• Thursday, Sep 20, 2018
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The life of a CEO

  • Published at 11:00 pm September 3rd, 2018
CEO
What keeps a CEO up at night? BIGSTOCK

Life can be tough for CEOs in local firms too

What should keep a CEO awake in the night? Is it revenue, deteriorating margin, dearth of good people, political uncertainty, obsolete technology, or tension in the family?

A friend, a CEO with a local research firm was telling me, hunting for large and multi-year projects is the biggest challenge for her. Possibly, this is the first time for an otherwise distinguished economist to hunt for juicy projects to keep the organization going. 

It was the same for a CEO friend in a health NGO working in the reproductive sector. He was panicked regarding survival beyond 2027, once Bangladesh starts its journey as a developing country with its aid pipeline dried.

Revenue has been the “centre of the plate” issue for CEOs across the globe. Now the list will also include ensuring a good work environment, diversity at workplace, workplace safety, managing climate change impact, ensuring career growth, and more importantly, brand image and behaviour in the community.

I was only 40, possibly too young to become CEO of a global company here in Bangladesh, that too, in a bank. According to the Bank Company Act, one has to have at least 15 years worth of relevant experience to become the CEO of a banking company in Bangladesh. Credit goes to my seniors in South Asia at Citigroup -- they wanted a local to be at the helm of affairs in the local franchise and drive growth.

I have reasons to be grateful to a few persons at Bangladesh Bank, who not only approved my appointment in little time, but also wanted me to migrate the best practices from the advanced Citi franchises to the Bangladesh financial markets.

To be frank, I didn’t have a clue about what to do and what not to do as the head of the franchise in an emerging market like Bangladesh. Client booking, client relationship management, and trade finance or project finance were not much of a problem, but maintaining global standards, compliance standards, world-class management style, and more importantly, to be able to stay away from controversies, were difficult.

My risk senior in London, who also interviewed me, himself being a country manager in one of the Southeast Asian countries, whispered into my ears: “As a local CEO in a global corporation, you should first stay away from any recruitment, and let HR and the functional heads do their jobs. Second, stay away from recommending any client for credit facilities, despite knowing them. And third, stay away from making any procurement decision or recommending any supply vendors.”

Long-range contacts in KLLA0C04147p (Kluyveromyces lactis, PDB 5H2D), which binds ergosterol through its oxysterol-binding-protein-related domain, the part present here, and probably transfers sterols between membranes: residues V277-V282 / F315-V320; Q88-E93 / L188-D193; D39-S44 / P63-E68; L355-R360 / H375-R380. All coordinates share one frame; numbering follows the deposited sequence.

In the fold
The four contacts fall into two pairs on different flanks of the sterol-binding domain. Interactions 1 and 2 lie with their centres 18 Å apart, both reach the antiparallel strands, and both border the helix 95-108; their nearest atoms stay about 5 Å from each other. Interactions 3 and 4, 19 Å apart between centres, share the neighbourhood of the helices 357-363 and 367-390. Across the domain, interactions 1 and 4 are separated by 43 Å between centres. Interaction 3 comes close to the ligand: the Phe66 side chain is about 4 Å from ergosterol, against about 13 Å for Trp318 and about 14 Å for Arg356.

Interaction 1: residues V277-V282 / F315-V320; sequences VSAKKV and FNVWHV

I also received a lot of guidance from my peers and a few other local CEOs in European pharmaceuticals and one or two FMCG giants. They were, of course, few in number. We didn’t have many to consult or follow.

I am much happier today, seeing British American Tobacco hire their first local CEO in the 100 years they’ve been in Bangladesh. I am very proud of one of my long-time colleagues and comrades, for taking over the command at Standard Chartered Bank, Bangladesh.

We have a few more notables, and according to reports, there are many others who have begun flexing their muscles. 

The Bangladesh market has been very tough for locally-grown CEOs. Pressure from the government, hostility from peers, inefficiency of juniors, managing upwards, managing downwards -- there are all sorts of challenges that can drive one crazy. 

The regional office would doubt you, HR would suspect you of recruiting your friends and kin, finance would suspect you of nepotism, and the regional office would curse you for failing to implement the “foreign corrupt practice act.” 

The local market even seems to be ready to accept an O-level or high-school graduate European CEO over a blue chip North American business-school graduate from Bangladesh.

Life can be tough for CEOs in local firms too. Seniors showing hostility -- if you are not apple-polishing them, or unnecessarily soliciting their “blessings,” directors being angry for your failing to treat all of them equally, colleagues frustrated for not being able to promote each of them every two years, there could be so many more reasons.

There are challenges, and you can rest assured that there will be even more once this market becomes more attractive and less of a trouble to govern. Yet, our men and women will be occupying larger, increasingly seniors roles, both locally and regionally, if not globally.

For that, they have to be groomed well, speak the global language, accept the best global practices as their way of life, and embed technology in their day-to-day activities. 

They have to be held by the hand by their seniors and local regulators too. For women, life could be even tougher than their male counterparts. Especially for those who didn’t inherit their paternal business, or do not come from wealthy backgrounds.